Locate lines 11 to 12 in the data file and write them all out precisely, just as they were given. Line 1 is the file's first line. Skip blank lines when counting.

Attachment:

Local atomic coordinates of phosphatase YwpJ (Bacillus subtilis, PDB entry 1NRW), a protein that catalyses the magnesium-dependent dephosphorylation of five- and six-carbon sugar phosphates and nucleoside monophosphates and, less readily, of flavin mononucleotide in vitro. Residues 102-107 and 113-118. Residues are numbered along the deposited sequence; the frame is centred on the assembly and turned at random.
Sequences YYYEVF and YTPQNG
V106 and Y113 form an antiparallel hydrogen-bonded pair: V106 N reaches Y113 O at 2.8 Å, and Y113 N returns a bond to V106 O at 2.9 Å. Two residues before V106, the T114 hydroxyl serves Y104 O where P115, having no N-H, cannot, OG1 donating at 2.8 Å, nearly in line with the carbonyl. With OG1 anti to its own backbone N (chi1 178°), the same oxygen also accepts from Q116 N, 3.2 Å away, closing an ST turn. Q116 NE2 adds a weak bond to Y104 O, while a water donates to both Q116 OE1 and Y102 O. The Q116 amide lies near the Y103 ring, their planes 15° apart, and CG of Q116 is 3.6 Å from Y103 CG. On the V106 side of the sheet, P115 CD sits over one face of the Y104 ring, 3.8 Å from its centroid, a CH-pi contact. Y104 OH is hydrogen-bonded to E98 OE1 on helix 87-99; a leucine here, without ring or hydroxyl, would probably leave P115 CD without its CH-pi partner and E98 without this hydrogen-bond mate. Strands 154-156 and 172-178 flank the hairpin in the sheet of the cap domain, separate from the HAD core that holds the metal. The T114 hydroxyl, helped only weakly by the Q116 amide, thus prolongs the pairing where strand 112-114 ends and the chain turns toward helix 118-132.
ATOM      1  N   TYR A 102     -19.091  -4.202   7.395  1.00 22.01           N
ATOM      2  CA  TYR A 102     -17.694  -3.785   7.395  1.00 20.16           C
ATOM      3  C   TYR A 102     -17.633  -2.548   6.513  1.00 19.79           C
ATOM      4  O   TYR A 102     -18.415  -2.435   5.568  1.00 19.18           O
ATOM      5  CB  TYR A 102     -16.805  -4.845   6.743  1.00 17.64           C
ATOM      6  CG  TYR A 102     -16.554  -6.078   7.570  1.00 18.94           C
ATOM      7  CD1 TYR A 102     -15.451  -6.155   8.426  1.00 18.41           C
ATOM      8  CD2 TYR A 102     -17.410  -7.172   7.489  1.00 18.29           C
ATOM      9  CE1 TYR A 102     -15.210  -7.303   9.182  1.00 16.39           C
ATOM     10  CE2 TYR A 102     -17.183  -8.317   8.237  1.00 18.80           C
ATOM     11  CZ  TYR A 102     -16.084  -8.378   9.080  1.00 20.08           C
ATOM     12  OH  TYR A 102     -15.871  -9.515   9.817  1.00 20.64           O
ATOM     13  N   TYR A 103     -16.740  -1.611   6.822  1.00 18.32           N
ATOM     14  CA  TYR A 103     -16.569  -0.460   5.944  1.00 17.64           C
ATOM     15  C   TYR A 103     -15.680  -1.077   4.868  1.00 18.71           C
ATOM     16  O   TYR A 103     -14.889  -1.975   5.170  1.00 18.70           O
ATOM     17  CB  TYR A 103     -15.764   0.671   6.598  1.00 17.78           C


ATOM      8  CD2 TYR A 102     -17.410  -7.172   7.489  1.00 18.29           C
ATOM      9  CE1 TYR A 102     -15.210  -7.303   9.182  1.00 16.39           C